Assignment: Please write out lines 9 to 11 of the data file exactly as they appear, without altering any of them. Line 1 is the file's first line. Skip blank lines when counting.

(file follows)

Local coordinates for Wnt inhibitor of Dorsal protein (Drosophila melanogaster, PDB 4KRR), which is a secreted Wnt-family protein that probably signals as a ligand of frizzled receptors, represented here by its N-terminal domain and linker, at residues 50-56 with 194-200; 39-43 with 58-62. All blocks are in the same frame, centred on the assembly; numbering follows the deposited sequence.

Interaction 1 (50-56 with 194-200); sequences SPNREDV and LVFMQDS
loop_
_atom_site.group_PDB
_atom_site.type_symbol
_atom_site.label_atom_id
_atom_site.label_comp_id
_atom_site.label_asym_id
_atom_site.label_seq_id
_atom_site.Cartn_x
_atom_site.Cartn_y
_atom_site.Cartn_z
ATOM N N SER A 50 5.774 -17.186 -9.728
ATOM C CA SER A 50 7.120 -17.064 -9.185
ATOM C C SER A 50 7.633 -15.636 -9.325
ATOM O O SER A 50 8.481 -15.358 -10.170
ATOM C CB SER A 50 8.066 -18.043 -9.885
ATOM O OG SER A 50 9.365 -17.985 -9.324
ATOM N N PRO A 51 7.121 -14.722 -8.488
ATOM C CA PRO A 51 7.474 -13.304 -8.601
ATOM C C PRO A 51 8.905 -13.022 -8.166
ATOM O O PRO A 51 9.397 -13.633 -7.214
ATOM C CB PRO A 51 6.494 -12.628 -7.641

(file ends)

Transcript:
_atom_site.label_seq_id
_atom_site.Cartn_x
_atom_site.Cartn_y